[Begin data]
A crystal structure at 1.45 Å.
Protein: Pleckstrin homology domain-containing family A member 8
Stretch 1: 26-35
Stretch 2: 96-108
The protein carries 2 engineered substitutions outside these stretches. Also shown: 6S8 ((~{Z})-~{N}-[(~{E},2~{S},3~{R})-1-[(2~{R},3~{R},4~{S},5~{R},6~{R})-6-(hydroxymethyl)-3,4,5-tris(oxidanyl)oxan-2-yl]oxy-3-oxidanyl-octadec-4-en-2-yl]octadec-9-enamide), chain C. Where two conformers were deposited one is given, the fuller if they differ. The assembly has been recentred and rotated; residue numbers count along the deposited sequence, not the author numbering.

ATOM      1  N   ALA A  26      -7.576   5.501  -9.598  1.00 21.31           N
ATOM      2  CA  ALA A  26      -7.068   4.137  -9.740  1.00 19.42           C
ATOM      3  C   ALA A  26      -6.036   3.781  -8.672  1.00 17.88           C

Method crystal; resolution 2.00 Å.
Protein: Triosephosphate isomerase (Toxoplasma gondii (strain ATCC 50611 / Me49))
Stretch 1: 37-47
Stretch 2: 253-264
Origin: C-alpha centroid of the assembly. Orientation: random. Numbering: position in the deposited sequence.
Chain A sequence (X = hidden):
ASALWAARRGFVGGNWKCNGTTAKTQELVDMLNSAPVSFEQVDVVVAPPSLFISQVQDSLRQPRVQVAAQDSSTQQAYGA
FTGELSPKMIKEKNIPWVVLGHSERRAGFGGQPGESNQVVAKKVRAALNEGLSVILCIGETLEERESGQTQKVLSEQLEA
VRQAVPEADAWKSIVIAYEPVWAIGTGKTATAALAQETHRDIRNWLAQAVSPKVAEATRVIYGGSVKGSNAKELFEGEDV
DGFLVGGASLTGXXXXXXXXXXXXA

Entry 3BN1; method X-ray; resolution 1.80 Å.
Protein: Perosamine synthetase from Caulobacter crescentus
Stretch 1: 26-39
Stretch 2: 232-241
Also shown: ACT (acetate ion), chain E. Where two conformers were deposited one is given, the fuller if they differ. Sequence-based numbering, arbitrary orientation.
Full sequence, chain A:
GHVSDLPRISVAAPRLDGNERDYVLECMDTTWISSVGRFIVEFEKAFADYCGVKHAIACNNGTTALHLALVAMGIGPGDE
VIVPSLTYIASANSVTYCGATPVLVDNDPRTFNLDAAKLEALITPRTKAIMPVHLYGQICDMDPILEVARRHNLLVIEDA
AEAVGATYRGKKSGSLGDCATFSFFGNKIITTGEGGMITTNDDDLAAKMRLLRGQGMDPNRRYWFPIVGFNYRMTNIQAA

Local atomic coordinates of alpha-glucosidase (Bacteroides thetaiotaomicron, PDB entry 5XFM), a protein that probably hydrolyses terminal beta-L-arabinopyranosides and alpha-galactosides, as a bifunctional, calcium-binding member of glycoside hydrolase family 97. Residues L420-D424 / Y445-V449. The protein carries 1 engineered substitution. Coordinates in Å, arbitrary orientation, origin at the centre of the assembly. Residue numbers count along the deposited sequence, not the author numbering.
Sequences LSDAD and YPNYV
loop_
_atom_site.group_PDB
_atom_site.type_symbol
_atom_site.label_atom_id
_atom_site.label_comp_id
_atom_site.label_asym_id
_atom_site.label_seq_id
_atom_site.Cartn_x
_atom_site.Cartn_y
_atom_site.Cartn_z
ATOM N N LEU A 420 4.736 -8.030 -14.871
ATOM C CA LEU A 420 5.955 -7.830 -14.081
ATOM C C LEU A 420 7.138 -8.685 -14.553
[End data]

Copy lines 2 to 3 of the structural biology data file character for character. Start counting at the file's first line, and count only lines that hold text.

Protein: Pleckstrin homology domain-containing family A member 8
Stretch 1: 26-35